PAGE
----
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There is a lot of debate about whether science and religion conflict. Religious apologists commonly argue that, properly understood, the two are compatible. Materialists commonly argue that the two rely upon such diametrically opposed premises that it simply isn't possible for them not to conflict. There is one sense in which this latter view is more accurate: so much popular religion derives from the assumption that we are the center of the universe.

Read Article: Religion & Ego - Is Popular Religion Derived from Egotism?

January 29, 2010 at 8:18 am
(1) Mark Barratt says:

It’s also the case that when apologists make the case for compatibility of science and “religion”, the “religion” that they talk about is usually some kind of watered-down vaguely theistic dogma-free deism, which bears little or no similarity to the religion that believers are actually hearing about from pulpits.

That’s not just the case with specific science/religion disputes. I remember when Al Sharpton debated with Christopher Hitchens. Sharpton, a Christian minister, took a fairly hard-line agnostic position with occasional references to a kind of nostalgic regard for religion, or for what he thinks religion can accomplish or inspire people to accomplish. Hitchens even commented on it; Sharpton simply refused to make the case he was expected to make as a Christian minister, but still pretended to be interested in a serious debate.

Now I’m not saying they do this because they know their religious beliefs can’t be defended. That would be militant and fundamentalist, and exactly the same as firebombing Sharpton’s house. But it certainly raises questions.

January 29, 2010 at 9:20 am
(2) Leah says:

I don’t dispute that certain religious practices can be psychologically beneficial. Prayer or meditation can have a calming effect. Observing a day of rest every week helps one maintain balance. In this regard, I can see science and religion being compatible, but I don’t see any way to construe compatibility between science and a literal interpretation of dogma.

One could make the argument that atheism and humanism are more egotistical than religion because these schools of thought reject the idea that we need a higher power to validate our existence. Most religions emphasize humility before God and acknowledging that humans would be nothing without him.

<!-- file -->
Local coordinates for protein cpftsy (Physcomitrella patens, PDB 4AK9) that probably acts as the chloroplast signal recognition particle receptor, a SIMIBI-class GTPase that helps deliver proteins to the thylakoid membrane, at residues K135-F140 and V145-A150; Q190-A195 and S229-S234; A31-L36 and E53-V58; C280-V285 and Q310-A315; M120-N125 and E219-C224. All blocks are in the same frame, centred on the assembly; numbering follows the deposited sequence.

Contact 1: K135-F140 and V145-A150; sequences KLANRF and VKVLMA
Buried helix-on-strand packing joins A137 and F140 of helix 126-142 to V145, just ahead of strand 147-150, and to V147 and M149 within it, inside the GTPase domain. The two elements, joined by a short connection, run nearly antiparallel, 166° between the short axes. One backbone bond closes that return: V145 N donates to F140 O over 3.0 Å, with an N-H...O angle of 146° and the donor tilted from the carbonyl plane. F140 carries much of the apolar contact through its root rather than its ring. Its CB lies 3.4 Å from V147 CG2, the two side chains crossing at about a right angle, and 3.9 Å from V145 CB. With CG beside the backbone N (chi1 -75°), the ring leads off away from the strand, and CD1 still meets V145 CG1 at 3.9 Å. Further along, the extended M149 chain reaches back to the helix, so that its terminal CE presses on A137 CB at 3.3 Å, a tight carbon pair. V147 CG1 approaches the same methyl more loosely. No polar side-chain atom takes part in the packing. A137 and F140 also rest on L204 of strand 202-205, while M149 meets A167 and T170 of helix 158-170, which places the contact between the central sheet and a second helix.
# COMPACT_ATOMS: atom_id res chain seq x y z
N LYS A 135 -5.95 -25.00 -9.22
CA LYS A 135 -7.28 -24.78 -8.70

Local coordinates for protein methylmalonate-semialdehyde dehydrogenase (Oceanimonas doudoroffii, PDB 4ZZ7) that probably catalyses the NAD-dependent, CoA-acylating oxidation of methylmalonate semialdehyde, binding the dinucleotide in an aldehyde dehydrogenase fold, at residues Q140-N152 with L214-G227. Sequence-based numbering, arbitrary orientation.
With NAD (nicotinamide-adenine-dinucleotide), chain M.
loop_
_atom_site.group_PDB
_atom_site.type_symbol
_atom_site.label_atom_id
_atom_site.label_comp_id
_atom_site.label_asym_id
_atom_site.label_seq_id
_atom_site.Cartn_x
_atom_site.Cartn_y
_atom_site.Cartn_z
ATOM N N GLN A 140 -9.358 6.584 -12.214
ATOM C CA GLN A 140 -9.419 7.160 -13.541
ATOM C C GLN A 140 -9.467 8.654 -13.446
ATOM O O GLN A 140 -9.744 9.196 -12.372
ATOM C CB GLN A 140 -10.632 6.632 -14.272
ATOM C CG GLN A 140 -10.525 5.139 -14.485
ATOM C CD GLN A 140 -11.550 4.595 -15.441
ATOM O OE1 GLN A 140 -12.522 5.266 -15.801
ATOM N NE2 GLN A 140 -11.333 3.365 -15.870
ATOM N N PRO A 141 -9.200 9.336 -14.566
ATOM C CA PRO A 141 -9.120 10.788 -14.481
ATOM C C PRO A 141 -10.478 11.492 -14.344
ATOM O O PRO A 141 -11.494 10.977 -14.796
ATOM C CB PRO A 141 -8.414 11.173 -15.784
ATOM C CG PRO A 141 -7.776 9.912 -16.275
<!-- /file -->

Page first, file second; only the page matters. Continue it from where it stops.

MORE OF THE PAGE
On the other hand, most religions place humans on a higher pedestal than other life forms on our planet, and above the planet itself, and this is troubling.

January 29, 2010 at 10:56 am
(3) Mark barratt says:

One could make the argument that atheism and humanism are more egotistical than religion because these schools of thought reject the idea that we need a higher power to validate our existence.

One could make that argument, but if one did one would be falling prey to exactly the kind of unthinking egotism that Austin is discussing in this post.

No matter how much one may think we need a “higher power to validate our existence”, that has absolutely no effect on whether such a “higher power” actually exists or not.

It’s the very idea that information about empirical facts about the cosmos can be extrapolated from our own petty psychological needs that is self-indulgence of the highest order.

February 1, 2010 at 6:42 am
(4) Eupraxsophy says:

Is popular religion derived from Egotism?

It would appear to be so for Christianity and perhaps Islam as well. As far as the other religions go if they base their truths on deception such as Christianity does then they too are just as guilty. Deception is the wisdom of pride and pride is the wisdom that deceives.

When one is humbled one is not prideful. And to me science is quite humbled in the reconition that we are not special and privledged because of some divine deity’s will, but rather we are a part of a greater whole. Science means knowledge which is truths that have been established as being true, and not truths that require faith to make them true.
Science does not go outside nor contradict the known laws of science because these laws are laws of nature and not the laws of the supernatural. And beliefs that the known laws of nature can be contradicted is better known as superstition.
And no creditable scientist is going to give this nor any other kind of deception, consideration as being truthful.

Integrity of the wise is found in truth, so where shall it be found in that of the fool?

December 21, 2011 at 10:44 am
(5) nencedarla says:

I’m sure the best for you suprisely to your friends

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